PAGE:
Geckos are very adept at climbing through difficult terrain using an intricate adhesive system. Until now it has not been known when and how they switch on their unique system of traction.
Scientists at the University of Calgary and Clemson University in South Carolina have discovered that the geckos' amazing grip is triggered by gravity.
This latest development in gecko adhesive research will be published Wed., Aug. 5, at 00:001 BST, by Anthony Russell of the U of C and Tim Higham of Clemson in the online edition of the Proceedings of the Royal Society B.
"Geckos use microscopic, hair-like filaments to attach to surfaces. Only at certain angles do they switch on their traction system, however," says Russell, a biological sciences professor at the U of C. "We are trying to understand this process, which will help in mimicking it for application to robotics."
Geckos have long been known for their remarkable abilities to move on smooth surfaces such as glass. This study adds a new angle to previous research: geckos must be on an incline in order to trigger the deployment of their adhesive system.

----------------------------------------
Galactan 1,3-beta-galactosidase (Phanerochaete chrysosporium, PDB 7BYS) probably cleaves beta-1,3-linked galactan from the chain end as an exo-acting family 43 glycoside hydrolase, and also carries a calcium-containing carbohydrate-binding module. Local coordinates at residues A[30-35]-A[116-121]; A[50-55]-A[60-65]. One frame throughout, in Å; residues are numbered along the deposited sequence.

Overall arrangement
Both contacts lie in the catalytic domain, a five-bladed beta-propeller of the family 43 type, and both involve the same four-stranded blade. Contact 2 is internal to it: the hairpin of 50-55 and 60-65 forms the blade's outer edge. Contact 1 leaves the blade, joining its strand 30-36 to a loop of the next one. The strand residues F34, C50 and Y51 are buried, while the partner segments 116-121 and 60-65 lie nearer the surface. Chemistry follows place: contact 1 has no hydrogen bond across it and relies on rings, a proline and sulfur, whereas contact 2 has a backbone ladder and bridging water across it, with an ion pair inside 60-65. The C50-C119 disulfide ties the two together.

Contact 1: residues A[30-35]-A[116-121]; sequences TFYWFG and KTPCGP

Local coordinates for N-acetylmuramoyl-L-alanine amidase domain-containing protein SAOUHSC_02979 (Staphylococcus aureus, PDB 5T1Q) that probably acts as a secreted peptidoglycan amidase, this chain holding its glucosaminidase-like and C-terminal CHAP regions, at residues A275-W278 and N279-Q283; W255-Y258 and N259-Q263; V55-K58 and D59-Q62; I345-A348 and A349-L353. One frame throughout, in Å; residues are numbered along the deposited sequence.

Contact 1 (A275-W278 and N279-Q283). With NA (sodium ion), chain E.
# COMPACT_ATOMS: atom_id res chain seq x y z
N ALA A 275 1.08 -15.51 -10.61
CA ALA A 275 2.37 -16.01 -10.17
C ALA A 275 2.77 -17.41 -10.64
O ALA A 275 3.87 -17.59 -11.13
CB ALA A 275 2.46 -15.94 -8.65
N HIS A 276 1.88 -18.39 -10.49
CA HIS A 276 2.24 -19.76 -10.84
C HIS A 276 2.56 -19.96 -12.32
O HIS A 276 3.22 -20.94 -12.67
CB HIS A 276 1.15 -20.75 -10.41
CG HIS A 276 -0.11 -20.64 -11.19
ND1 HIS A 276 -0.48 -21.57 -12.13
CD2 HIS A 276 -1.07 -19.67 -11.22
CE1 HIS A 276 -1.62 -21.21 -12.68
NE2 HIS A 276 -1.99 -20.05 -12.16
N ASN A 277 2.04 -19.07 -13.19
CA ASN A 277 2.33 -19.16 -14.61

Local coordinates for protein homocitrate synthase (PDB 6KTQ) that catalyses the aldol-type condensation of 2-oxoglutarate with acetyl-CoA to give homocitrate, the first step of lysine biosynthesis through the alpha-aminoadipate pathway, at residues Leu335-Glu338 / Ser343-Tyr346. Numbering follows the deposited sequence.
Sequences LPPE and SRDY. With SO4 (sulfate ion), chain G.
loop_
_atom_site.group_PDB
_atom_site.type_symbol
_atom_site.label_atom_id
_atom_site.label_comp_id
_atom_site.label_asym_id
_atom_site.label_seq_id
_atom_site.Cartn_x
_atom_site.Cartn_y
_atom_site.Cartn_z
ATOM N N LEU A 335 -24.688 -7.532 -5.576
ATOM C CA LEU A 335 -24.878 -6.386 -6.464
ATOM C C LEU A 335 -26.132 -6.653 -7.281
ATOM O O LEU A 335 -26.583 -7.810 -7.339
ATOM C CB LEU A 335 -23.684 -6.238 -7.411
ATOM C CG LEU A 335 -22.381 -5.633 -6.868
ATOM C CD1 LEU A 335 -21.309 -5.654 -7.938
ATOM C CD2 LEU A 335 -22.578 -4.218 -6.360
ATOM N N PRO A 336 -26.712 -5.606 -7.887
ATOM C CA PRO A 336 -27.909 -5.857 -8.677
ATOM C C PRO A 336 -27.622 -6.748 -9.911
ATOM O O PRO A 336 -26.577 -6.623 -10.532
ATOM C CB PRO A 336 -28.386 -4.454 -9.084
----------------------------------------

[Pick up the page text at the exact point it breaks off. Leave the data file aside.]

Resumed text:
"Much has been learned in recent years about the mechanism by which clinging takes place, but little is known about how geckos determine when to use this ability," says Higham, a former U of C student and now an assistant professor of biological sciences at Clemson. "We show that perception of body orientation determines when the adhesive system is switched on."
The scientists discovered that the tipping point which turns on the gecko's adhesive system is 10 degrees. Three of the six geckos studied applied their adhesive system on a 10 degree slope. At 30 degrees all six applied the system. The three that applied the traction at 10 degrees slowed down, the three that didn't were much quicker.
"There are costs, in terms of speed, and benefits, in terms of traction, associated with this switch just as there are for Formula 1 cars when rain tires are employed instead of slicks when circumstances place a premium on grip over outright speed," says Russell.
In the case of the geckos, the intricate way that the toes are used in order to achieve the grip necessary to climb is responsible for slowing them.
Russell and Higham are both evolutionary biologists and study animals in their natural environment as well as in the lab. Insights gained through basic research assist them in designing experiments through an appreciation of how evolution has crafted its own solutions to complex problems.
The goal of Russell's research is to try to understand this complex traction system and to apply this knowledge to the development of commercial applications.
The results could be used in such areas as space exploration, medical procedures, military applications such as bomb disposal, and purposes as simple as hanging pictures on walls.
More information: http://rspb.royalsocietypublishing.org/
Source: University of Calgary (news : web)
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